Japan’s experience proves that the adoption of two Romanization systems does not hurt a country’s competitiveness. In addition, [there is] compatibility between the Tongyong and Hanyu Pinyin systems.

Fading Taiwan:

Premier Liu Chao-Shiuan (劉兆玄) refers the tradtional characters as “a living fossil.”

A  decorated march in Taiwan, in protest against the Chinese Communist Partys (CCP) anti-secession law (known to some as the Anschluss edict).

A decorated march in Taiwan, in protest against the Chinese Communist Party's (CCP) anti-secession law (known to some as the "Anschluss edict").

What is the initial reaction?  Taiwan’s “national language,” being called: a fossil — even a living fossil.  Likewise, as we have seen with other Asian countries, ranging from earliest to latest: Japan, China, Singapore, Hong Kong…

The stage of events since President Ma’s inauguration is slowly decaying Taiwan and emerging what the Beijing capital is making us into: Chinese Taipei.

How do you feel, reading that the interviewed, Yu Bor-Chuan is placing the issue and question of whether we’re having to change our names first, and the issue of national identity, second.  WHO is this man, to decide for us – what do we, the Taiwanese people (in effect), have to say…??

In this change, this program of 2009 – 2012 (minimum), the President is spending millions of NT dollars in this effort.  Taiwan, to date has gone through three changes in the pinyin system. There are countless Taiwanese and Independence supporters, in fear of what this program may mold, specifically during the time of these 50 to 100 some odd years, when the Taiwanese identity has been in jeopardy.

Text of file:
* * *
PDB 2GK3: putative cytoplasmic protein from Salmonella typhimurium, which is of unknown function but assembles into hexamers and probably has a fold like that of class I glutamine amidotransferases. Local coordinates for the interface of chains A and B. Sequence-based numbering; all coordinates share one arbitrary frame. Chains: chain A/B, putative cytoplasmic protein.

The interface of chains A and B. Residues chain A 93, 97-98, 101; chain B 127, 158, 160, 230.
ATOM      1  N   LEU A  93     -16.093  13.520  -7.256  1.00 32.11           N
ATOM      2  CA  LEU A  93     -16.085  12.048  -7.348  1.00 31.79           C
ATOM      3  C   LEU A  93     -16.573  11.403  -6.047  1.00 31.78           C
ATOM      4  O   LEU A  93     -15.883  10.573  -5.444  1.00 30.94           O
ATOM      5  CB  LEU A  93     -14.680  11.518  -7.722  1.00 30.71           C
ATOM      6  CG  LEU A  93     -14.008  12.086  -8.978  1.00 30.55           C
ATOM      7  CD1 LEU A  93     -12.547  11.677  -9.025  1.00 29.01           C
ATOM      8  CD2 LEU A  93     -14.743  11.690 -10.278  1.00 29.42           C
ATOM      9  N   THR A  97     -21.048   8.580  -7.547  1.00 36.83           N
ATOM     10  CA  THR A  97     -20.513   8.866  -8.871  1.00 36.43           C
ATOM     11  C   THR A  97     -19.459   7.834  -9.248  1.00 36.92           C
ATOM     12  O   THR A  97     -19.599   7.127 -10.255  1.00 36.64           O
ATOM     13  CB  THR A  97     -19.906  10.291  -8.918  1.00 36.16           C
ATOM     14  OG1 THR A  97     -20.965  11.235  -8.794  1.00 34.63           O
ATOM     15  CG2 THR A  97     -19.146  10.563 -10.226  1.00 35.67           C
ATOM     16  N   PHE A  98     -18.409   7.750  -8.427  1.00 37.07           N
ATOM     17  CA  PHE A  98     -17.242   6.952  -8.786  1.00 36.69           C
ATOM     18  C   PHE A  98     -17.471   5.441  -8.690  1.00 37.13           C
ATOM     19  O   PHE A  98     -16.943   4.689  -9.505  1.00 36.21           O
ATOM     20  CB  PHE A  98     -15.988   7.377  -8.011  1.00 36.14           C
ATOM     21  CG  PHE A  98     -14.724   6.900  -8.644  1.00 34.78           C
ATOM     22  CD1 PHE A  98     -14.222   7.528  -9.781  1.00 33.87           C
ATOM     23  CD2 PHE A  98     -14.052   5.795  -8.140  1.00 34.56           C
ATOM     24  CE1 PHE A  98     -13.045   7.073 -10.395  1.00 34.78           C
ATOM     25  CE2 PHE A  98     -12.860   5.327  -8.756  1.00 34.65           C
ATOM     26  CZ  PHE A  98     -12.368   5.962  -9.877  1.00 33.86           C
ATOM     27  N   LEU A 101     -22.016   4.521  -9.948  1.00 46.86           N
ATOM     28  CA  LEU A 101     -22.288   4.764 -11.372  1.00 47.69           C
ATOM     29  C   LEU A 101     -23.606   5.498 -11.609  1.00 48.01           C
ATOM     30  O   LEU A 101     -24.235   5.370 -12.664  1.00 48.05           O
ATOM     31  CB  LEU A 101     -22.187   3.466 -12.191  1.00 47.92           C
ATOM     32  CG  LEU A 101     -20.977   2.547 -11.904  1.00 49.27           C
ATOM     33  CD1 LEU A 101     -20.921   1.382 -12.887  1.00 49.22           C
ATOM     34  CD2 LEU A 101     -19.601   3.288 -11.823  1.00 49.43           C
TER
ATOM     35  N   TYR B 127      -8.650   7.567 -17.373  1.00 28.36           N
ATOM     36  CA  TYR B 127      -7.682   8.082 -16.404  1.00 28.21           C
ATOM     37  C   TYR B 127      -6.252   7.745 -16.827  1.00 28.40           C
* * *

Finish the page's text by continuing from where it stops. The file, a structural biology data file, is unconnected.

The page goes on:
At what cost, are we willing to make for internationalization?  Does it have to follow China’s model?

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~ by Lan on 2008 MonUTC2009-02-16T14:33:33+00:00. 15.

5 Responses to “Chinglish”

  1. Great Post

  2. Isn’t this really just splitting hairs? So what if you drop a hyphen from your name – everyone will still know that it’s you!

  3. Sorry, SL, I have to disagree. A person’s name is very personal, and some times, part of your heritage. My little girl’s name has a hyphen in it. Her mother and I thought long and hard before giving her that name. You can change your own name if you want, but nobody else should be able to change it.

  4. I believe, according to the latest reports – there is no need to change one’s personal name – unless if otherwise wish to do so.

    I’m lucky it doesn’t affect me, my name simply is: Lan.

    Thank you for all your comments, everyone, keep posting!

    Many Thanks!

  5. P.S. For information regarding on possible name changes, please go to the top of the page (of this article post), under the sub-section titled, “Opposing The Proposal,” there is a line that states, “Do we have to change our names? Gratefully, the answer is no.”

    Simply, click on the hyper-text-link, the words (the answer is no) in white.